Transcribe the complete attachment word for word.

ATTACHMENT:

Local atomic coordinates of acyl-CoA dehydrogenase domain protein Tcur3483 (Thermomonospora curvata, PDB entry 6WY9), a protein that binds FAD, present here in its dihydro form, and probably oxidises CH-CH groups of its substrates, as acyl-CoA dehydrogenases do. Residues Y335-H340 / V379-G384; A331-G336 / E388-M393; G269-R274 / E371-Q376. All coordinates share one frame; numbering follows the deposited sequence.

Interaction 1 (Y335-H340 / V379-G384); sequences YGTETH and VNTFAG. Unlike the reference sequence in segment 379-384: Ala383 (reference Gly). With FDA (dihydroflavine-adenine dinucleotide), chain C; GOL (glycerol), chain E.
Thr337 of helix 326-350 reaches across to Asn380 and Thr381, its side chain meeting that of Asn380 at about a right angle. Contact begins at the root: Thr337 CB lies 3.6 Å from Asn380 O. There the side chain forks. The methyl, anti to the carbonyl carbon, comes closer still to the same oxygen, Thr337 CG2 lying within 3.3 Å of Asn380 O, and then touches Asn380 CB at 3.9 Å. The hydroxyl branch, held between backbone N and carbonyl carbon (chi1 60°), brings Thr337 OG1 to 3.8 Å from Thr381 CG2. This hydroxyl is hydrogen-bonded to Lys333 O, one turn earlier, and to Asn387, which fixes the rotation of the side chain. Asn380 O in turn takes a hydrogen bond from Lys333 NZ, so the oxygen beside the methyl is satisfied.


Local atomic coordinates of acyl-CoA dehydrogenase domain protein Tcur3483 (Thermomonospora curvata, PDB entry 6WY9), a protein that binds FAD, present here in its dihydro form, and probably oxidises CH-CH groups of its substrates, as acyl-CoA dehydrogenases do. Residues Y335-H340 / V379-G384; A331-G336 / E388-M393; G269-R274 / E371-Q376. All coordinates share one frame; numbering follows the deposited sequence.

Interaction 1 (Y335-H340 / V379-G384); sequences YGTETH and VNTFAG. Unlike the reference sequence in segment 379-384: Ala383 (reference Gly). With FDA (dihydroflavine-adenine dinucleotide), chain C; GOL (glycerol), chain E.
Thr337 of helix 326-350 reaches across to Asn380 and Thr381, its side chain meeting that of Asn380 at about a right angle. Contact begins at the root: Thr337 CB lies 3.6 Å from Asn380 O. There the side chain forks. The methyl, anti to the carbonyl carbon, comes closer still to the same oxygen, Thr337 CG2 lying within 3.3 Å of Asn380 O, and then touches Asn380 CB at 3.9 Å. The hydroxyl branch, held between backbone N and carbonyl carbon (chi1 60°), brings Thr337 OG1 to 3.8 Å from Thr381 CG2. This hydroxyl is hydrogen-bonded to Lys333 O, one turn earlier, and to Asn387, which fixes the rotation of the side chain. Asn380 O in turn takes a hydrogen bond from Lys333 NZ, so the oxygen beside the methyl is satisfied.